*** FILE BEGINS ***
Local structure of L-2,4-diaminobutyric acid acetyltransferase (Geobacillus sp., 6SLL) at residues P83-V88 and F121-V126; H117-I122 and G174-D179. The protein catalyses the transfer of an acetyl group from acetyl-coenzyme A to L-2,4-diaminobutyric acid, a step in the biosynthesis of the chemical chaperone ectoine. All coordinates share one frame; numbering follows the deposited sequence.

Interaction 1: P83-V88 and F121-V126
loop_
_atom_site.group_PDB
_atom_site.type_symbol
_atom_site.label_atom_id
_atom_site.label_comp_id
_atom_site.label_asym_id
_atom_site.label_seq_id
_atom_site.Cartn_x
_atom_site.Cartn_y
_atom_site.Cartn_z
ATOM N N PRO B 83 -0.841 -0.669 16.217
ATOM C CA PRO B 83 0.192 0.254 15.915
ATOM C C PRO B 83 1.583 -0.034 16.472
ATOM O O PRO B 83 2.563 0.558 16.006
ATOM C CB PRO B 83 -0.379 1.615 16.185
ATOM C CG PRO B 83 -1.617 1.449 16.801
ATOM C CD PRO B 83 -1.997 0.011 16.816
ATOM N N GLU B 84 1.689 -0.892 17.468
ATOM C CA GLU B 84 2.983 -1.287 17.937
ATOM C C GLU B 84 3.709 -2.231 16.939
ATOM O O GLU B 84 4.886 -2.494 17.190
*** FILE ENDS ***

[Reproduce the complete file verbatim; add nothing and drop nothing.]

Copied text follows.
Local structure of L-2,4-diaminobutyric acid acetyltransferase (Geobacillus sp., 6SLL) at residues P83-V88 and F121-V126; H117-I122 and G174-D179. The protein catalyses the transfer of an acetyl group from acetyl-coenzyme A to L-2,4-diaminobutyric acid, a step in the biosynthesis of the chemical chaperone ectoine. All coordinates share one frame; numbering follows the deposited sequence.

Interaction 1: P83-V88 and F121-V126
loop_
_atom_site.group_PDB
_atom_site.type_symbol
_atom_site.label_atom_id
_atom_site.label_comp_id
_atom_site.label_asym_id
_atom_site.label_seq_id
_atom_site.Cartn_x
_atom_site.Cartn_y
_atom_site.Cartn_z
ATOM N N PRO B 83 -0.841 -0.669 16.217
ATOM C CA PRO B 83 0.192 0.254 15.915
ATOM C C PRO B 83 1.583 -0.034 16.472
ATOM O O PRO B 83 2.563 0.558 16.006
ATOM C CB PRO B 83 -0.379 1.615 16.185
ATOM C CG PRO B 83 -1.617 1.449 16.801
ATOM C CD PRO B 83 -1.997 0.011 16.816
ATOM N N GLU B 84 1.689 -0.892 17.468
ATOM C CA GLU B 84 2.983 -1.287 17.937
ATOM C C GLU B 84 3.709 -2.231 16.939
ATOM O O GLU B 84 4.886 -2.494 17.190